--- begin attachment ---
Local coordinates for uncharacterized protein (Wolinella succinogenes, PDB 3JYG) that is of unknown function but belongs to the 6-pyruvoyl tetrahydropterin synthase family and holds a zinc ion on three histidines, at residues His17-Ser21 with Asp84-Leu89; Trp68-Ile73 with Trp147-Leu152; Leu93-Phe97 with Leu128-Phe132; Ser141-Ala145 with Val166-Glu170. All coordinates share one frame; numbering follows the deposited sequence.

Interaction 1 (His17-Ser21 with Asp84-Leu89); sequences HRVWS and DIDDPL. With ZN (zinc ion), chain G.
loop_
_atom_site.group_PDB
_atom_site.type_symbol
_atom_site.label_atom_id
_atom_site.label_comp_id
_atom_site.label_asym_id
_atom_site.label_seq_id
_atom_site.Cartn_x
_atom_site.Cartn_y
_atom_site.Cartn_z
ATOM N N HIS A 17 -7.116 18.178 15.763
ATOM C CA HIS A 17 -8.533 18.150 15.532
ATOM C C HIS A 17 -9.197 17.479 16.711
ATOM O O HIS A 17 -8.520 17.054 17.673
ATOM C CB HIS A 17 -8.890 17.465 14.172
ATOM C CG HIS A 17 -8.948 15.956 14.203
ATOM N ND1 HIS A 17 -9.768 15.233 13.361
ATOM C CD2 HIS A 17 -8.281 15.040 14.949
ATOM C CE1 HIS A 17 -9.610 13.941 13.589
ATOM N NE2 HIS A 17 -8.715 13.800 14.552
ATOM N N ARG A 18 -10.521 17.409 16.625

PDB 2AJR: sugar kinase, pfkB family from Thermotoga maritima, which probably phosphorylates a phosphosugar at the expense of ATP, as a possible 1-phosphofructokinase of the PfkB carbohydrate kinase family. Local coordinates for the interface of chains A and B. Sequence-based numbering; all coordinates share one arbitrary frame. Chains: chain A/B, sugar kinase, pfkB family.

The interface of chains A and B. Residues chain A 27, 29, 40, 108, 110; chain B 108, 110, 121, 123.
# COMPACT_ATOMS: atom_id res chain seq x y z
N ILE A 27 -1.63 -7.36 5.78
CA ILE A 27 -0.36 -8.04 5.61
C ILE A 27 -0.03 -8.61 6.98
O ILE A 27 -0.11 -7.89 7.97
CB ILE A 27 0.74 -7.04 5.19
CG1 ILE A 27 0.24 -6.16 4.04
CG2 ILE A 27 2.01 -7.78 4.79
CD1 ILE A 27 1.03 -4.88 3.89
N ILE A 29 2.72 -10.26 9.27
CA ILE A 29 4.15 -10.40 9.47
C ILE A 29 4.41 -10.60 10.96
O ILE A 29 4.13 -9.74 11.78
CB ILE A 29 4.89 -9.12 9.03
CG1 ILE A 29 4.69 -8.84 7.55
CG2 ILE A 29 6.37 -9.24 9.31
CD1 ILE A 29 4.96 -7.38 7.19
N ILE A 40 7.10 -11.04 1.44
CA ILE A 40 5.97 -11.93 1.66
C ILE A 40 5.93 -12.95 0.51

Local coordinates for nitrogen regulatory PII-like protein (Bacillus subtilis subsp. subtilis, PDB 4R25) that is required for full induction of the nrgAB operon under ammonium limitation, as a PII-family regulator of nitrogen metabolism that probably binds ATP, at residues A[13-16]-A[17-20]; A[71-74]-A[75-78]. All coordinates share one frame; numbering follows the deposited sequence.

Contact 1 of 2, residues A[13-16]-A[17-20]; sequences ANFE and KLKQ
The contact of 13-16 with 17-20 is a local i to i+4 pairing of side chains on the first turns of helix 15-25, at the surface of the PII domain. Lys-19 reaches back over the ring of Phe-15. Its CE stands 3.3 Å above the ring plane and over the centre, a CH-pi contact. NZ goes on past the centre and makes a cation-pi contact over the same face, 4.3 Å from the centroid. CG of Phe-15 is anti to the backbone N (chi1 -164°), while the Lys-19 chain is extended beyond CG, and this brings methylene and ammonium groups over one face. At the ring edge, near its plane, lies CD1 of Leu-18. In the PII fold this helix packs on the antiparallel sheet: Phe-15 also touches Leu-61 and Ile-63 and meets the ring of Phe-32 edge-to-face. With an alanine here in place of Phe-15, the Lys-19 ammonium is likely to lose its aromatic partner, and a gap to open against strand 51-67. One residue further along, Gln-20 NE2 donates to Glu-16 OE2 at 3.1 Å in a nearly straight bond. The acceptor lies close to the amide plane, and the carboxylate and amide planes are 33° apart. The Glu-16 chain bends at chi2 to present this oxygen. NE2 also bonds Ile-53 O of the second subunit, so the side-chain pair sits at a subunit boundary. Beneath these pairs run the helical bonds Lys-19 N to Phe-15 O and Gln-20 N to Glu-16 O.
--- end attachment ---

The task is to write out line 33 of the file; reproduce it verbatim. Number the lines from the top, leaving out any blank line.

CG2 ILE A 27 2.01 -7.78 4.79